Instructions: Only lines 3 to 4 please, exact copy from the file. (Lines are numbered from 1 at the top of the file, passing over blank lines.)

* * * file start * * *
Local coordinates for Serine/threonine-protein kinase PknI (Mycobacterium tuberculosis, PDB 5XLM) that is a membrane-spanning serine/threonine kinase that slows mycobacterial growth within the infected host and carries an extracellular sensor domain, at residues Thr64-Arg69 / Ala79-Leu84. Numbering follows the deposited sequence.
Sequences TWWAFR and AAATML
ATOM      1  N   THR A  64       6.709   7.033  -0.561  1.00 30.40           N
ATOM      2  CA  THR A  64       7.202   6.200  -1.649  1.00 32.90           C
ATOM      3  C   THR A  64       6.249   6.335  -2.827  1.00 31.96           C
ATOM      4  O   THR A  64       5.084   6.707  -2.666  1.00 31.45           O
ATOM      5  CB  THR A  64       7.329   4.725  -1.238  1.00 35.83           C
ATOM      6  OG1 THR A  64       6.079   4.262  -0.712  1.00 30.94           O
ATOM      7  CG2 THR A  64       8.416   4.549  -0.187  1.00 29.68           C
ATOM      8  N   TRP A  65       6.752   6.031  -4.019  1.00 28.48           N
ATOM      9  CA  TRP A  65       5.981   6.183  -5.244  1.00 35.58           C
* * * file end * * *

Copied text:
ATOM      1  N   THR A  64       6.709   7.033  -0.561  1.00 30.40           N
ATOM      2  CA  THR A  64       7.202   6.200  -1.649  1.00 32.90           C